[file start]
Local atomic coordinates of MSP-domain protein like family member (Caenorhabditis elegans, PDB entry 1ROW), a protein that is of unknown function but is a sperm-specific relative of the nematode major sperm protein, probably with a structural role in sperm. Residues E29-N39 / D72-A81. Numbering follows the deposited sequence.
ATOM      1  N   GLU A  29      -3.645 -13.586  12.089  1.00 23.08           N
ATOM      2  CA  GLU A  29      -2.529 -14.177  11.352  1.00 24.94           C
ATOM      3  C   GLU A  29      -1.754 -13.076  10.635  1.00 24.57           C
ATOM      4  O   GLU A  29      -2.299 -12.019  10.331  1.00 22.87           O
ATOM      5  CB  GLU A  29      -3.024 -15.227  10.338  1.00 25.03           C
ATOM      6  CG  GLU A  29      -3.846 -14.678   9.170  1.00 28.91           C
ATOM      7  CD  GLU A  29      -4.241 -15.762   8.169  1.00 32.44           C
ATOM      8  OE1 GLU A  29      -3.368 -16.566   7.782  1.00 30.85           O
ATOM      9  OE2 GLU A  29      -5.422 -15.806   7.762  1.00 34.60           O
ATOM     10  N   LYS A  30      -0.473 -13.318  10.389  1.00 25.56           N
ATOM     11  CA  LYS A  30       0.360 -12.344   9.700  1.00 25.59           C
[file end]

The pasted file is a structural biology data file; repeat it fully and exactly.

Local atomic coordinates of MSP-domain protein like family member (Caenorhabditis elegans, PDB entry 1ROW), a protein that is of unknown function but is a sperm-specific relative of the nematode major sperm protein, probably with a structural role in sperm. Residues E29-N39 / D72-A81. Numbering follows the deposited sequence.
ATOM      1  N   GLU A  29      -3.645 -13.586  12.089  1.00 23.08           N
ATOM      2  CA  GLU A  29      -2.529 -14.177  11.352  1.00 24.94           C
ATOM      3  C   GLU A  29      -1.754 -13.076  10.635  1.00 24.57           C
ATOM      4  O   GLU A  29      -2.299 -12.019  10.331  1.00 22.87           O
ATOM      5  CB  GLU A  29      -3.024 -15.227  10.338  1.00 25.03           C
ATOM      6  CG  GLU A  29      -3.846 -14.678   9.170  1.00 28.91           C
ATOM      7  CD  GLU A  29      -4.241 -15.762   8.169  1.00 32.44           C
ATOM      8  OE1 GLU A  29      -3.368 -16.566   7.782  1.00 30.85           O
ATOM      9  OE2 GLU A  29      -5.422 -15.806   7.762  1.00 34.60           O
ATOM     10  N   LYS A  30      -0.473 -13.318  10.389  1.00 25.56           N
ATOM     11  CA  LYS A  30       0.360 -12.344   9.700  1.00 25.59           C